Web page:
Picture of author.

M. R. Carey (1) (1959–)

Author of The Girl with All the Gifts

For other authors named M. R. Carey, see the disambiguation page.

M. R. Carey (1) has been aliased into Mike Carey.

11+ Works 8,330 Members 575 Reviews 5 Favorited


Works by M. R. Carey

Works have been aliased into Mike Carey.

The Girl with All the Gifts (2014) 5,092 copies
The Boy on the Bridge (2017) 976 copies
Fellside (2016) 751 copies
The Book of Koli (2020) 541 copies
Someone Like Me (2018) 346 copies
The Trials of Koli (2020) 206 copies
The Fall of Koli (2021) 172 copies
Infinity Gate (2023) 154 copies
The Dollhouse Family (2020) 84 copies

Associated Works

Works have been aliased into Mike Carey.

Twice Cursed: An Anthology (2023) — Contributor — 38 copies
London Centric: Tales of Future London (2020) — Contributor — 32 copies
Isolation: The horror anthology (2022) — Contributor — 26 copies
Best of British Science Fiction 2020 (2021) — Contributor — 23 copies
Dark and Stormy Nights (2020) — Contributor — 2 copies


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Common Knowledge

Other names
Carey, Mike
United Kingdom
Country (for map)
England, UK
Liverpool, Merseyside, England, UK
Meg Davis
Short biography
Mike Carey (born 1959), also known by his pen name M. R. Carey, is a British writer of comic books, novels, and films, known for the novel The Girl with All the Gifts, as well as its 2016 film adaptation.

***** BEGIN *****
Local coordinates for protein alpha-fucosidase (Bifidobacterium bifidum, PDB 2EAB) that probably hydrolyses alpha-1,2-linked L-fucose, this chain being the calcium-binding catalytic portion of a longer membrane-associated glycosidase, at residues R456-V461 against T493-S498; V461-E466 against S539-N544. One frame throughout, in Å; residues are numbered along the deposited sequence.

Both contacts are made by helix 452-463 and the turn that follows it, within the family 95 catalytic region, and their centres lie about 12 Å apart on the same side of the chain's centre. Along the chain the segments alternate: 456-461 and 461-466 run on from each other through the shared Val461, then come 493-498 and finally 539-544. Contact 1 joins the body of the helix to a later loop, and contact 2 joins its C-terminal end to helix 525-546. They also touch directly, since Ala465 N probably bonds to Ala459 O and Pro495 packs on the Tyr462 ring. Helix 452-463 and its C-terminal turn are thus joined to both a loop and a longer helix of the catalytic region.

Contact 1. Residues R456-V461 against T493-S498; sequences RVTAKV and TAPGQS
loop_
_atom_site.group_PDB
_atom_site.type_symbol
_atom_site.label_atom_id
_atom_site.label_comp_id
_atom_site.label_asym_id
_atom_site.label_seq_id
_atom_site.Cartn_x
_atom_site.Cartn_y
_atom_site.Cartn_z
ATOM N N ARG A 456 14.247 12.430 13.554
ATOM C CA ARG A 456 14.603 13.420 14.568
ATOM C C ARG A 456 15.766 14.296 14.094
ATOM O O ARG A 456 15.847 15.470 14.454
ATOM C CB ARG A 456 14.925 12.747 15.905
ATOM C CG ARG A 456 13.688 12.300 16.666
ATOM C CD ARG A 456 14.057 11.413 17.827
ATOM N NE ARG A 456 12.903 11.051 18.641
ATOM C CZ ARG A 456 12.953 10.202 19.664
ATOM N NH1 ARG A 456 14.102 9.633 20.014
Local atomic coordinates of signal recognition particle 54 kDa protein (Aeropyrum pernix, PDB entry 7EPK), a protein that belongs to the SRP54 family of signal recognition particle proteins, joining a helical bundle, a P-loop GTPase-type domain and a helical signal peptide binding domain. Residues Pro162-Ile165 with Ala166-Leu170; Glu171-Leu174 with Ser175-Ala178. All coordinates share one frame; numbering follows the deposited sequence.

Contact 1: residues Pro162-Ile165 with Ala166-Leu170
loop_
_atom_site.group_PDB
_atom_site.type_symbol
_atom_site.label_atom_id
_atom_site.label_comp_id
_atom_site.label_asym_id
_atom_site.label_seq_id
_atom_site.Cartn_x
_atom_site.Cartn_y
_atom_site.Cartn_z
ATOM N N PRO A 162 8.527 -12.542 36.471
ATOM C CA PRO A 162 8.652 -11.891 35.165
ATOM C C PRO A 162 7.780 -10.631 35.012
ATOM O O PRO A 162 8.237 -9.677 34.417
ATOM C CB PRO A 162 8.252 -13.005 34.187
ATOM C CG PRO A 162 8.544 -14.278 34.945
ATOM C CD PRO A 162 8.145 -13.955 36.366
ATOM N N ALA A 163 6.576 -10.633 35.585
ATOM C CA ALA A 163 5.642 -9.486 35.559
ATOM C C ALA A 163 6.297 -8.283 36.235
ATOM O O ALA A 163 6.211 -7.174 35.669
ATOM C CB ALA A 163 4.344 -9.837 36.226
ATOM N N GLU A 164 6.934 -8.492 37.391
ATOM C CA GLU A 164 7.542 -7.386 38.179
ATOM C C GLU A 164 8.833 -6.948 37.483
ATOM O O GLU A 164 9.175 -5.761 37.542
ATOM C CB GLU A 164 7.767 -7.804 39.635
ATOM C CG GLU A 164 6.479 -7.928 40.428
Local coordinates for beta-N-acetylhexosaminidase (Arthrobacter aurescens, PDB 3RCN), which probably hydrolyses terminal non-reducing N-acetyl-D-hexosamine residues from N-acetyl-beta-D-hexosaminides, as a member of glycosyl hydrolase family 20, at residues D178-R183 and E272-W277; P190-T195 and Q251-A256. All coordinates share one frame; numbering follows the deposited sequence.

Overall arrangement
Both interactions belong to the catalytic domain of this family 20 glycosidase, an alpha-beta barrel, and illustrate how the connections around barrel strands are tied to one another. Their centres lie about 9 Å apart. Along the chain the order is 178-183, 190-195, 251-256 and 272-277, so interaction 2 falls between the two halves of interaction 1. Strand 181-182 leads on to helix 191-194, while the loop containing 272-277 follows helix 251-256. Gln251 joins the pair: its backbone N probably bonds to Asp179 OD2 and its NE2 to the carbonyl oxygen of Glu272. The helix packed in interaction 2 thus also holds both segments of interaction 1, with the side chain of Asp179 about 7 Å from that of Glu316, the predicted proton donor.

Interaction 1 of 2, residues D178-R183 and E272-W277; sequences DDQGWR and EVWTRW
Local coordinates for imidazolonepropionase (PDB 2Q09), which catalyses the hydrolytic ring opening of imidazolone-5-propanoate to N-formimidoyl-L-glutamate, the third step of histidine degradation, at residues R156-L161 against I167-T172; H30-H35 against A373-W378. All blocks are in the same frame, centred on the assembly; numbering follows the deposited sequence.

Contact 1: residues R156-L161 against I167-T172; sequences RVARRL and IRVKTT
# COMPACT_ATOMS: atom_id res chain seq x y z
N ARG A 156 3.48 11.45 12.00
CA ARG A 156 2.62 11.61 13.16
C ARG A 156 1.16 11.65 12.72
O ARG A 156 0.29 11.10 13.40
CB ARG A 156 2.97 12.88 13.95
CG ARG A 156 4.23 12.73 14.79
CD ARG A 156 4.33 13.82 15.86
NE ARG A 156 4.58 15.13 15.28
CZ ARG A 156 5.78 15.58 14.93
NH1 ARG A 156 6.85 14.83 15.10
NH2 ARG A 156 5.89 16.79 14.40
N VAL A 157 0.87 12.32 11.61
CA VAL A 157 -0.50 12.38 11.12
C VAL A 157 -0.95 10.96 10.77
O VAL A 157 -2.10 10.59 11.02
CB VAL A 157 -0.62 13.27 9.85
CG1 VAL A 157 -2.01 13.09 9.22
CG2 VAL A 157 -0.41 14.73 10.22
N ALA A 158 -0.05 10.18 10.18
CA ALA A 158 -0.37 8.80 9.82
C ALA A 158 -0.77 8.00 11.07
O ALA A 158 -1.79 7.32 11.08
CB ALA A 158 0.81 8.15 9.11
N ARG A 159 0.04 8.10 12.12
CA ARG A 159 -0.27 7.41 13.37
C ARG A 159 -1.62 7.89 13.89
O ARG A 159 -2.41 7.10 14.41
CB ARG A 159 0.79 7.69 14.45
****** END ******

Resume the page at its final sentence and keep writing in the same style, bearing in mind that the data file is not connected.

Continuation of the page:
Carey was born in Liverpool, England, in 1959 – describing his young self as "one of those ominously quiet kids... who lived so much inside my own head I only had vestigial limbs". As a child, he maintained an interest in comics, writing and drawing primitive stories to entertain his younger brother. He studied English at St Peter's College, Oxford, before becoming a teacher. He continued to teach for 15 years before moving on to writing comics.



Surprisingly good book. A real page turner, but also deals with large ethical and philosophical issues in a gritty way. Several plot twists that worked well to astound the reader. I am not typically a horror fan, but this one captivated me. The inclusion of seeming accurate (and detailed) descriptions of how a deadly pathogen might work gives the book a sense of realness normally associated with hard sci-fi.
keithostertag | 387 other reviews | Dec 2, 2023 |
This follow up novel introduces a whole new set of characters but in the same world. Some of the issues raised about the rise of a new kind of people are explored further and while the first novel ends with a sort of horror about the end of life as we know it, this one ends with hope - the ability of human kind to find "out of the box" solutions wins in the end.
tjsjohanna | 57 other reviews | Nov 28, 2023 |
I like a good "end of the world" book and a zombie plague works as well as any other disaster. The most interesting thing about this book was the ethical dilemma - what do you do with the clash of two equally intelligent and thinking groups of people who cannot (on the face of it) co-exist. It's easy to call the undead monsters - but what about zombies who think and feel and reason like you do??
tjsjohanna | 387 other reviews | Nov 28, 2023 |